Claire was not negligent with “Lily”. She got books and she worked with “Lily”, but for the first year of “Lily’s” life she did not have the support of a professional trainer, she did not know how to apply the training to her life and the result was she no longer wanted to keep her dog. The emotional and financial investment she had made in her wonderful puppies physical well-being was at risk of being wasted.

invest in trainingThe good news is Beth convinced Claire to seek help from the trainer she used for Spencer. By the time Lily was two years old, she was trained just as well as her brother. Lily no longer destroyed things, jumped or nipped at people could walk while keeping the leash loose, would come when called and was no longer showing inappropriate behaviors around other dogs.

In the end Lily and Spencer had great manners and were well trained but Claire had experienced twice the expense, a tremendous amount of frustration and almost did not keep her dog because she did not understand the value of having a support system over time, how to train her dog and how to apply the training to her busy life. It is not so much a question of whether you can afford training classes, it is more a question of can you afford to not take training classes.

Yea! We Have A New Dog

new dogBringing home a new dog is a very special time. It can be filled with emotions of fear and stress for many dogs and owners. Here are some tips to help make this transition as smooth as possible for you and you new companion.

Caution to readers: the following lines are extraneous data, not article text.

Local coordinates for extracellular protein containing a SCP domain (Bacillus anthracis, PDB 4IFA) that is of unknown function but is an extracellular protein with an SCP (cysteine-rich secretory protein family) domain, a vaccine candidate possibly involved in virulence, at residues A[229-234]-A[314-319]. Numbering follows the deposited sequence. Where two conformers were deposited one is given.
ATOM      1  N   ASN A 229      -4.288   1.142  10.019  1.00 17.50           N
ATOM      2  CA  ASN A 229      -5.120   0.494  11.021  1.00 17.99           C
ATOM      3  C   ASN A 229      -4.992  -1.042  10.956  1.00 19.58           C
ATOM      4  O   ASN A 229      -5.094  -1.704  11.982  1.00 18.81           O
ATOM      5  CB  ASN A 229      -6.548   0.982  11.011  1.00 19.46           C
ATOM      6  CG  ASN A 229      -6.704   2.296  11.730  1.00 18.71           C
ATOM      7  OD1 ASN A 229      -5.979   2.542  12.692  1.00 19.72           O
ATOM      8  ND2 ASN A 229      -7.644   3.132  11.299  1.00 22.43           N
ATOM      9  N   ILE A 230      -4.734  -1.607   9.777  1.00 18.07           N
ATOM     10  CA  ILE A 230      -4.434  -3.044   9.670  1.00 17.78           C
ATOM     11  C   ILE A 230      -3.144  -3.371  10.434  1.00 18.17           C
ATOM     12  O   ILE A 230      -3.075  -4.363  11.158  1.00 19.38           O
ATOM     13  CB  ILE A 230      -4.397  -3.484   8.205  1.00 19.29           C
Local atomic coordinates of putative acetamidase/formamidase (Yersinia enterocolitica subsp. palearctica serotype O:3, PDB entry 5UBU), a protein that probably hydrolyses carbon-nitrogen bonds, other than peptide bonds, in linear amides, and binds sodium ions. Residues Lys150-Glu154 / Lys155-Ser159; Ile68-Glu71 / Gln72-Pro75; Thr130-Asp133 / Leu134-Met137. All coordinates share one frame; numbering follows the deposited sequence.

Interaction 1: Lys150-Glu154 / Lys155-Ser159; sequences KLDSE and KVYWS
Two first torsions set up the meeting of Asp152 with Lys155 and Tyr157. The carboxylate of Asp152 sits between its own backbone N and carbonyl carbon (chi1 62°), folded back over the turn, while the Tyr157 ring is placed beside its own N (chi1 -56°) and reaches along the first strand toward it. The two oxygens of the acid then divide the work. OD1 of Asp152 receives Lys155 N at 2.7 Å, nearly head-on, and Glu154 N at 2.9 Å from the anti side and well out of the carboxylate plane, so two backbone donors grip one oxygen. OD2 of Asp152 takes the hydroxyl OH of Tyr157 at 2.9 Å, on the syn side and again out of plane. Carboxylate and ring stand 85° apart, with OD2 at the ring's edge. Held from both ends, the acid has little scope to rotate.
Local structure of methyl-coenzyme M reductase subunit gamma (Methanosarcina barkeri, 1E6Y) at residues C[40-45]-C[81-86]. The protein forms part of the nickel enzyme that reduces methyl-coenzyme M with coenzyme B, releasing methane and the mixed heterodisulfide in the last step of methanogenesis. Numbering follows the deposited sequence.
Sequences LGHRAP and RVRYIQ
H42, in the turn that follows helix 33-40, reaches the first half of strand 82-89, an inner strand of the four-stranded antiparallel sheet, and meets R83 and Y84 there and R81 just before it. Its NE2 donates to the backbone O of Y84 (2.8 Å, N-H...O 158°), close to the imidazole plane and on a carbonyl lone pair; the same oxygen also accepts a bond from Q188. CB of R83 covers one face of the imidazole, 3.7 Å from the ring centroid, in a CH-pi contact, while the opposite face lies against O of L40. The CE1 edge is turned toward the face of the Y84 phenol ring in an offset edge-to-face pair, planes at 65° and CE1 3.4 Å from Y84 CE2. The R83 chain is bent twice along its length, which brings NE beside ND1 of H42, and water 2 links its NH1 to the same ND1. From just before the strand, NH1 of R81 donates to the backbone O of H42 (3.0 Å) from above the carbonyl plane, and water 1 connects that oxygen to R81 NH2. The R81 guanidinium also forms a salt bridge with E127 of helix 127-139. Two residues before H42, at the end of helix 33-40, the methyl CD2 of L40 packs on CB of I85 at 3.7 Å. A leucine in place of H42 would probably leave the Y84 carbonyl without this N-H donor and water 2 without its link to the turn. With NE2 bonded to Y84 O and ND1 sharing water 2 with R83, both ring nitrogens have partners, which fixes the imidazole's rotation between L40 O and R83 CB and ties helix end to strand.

Take It Easy At First
Studies conducted by Michael Hennessy and Associates through Wright State University show the stress a dog experiences upon adoption is highest the first three days in a new environment. The study results showed dogs in a new living environment had cortisol (stress hormones) levels three times that of dogs with a permanent home. The fourth and fifth days cortisol levels began to return to normal.

As a result of these studies, it is recommended owners take their new companion home and let it get used to family members and its new home for three to five days before introducing their dog to other dogs, people and taking out in public.

Human Contact
Another interesting study conducted by T.F Pettijohn and associates shows human companionship has a greater effect on reducing a dog’s stress than the presence of another dog or cat. So hopefully during your pets first three days, it will be able to spend a lot of time with you and family members.

Play Reduces Stress and Is Great For Bonding
Exercise is a great way to help reduce stress. This is great time to start playing with your dog. Retrieving games are one of the most beneficial games to play with your dog. Your dog might not be able to play effectively in the beginning. This could be a cause of stress, lack of previous experience, and disinterest in the type of toy you are using or distractions in their new environment. Just keep at it. Have a good time playing regardless of the dog’s interest, most dogs come around and become very playful.

Further studies by Hennessy and associate indicate that twenty minutes of firm, deep, slow massage help prevent the elevation of cortisol levels during this stressful time. This is why many shelters now have volunteers who not only exercise the dogs, but also spend quiet time touching the dog in this quiet, relaxing manner. This is easy to do while watching TV. Just make sure you don’t accidentally switch over to mindless petting. Concentrate on making contact with the dog’s muscles, moving your hand slowly and breathing calmly.

Teach Your Dog To Sit
In the book Handbook Of Applied Dog Behavior And Training, author Steven R Lindsey cites one of the most common causes of stress for dogs is “poorly predicted and uncontrollable training events” (Lindsey vol. 1:112). For this reason many trainers and behaviorist recommend owners structure their interactions with the dog by teaching the dog to sit and then having the dog sit before they pet it, feed it, play with it, let it out the door, etc. The consistency on the owners part helps greatly with stress related issues and behavior problems in general.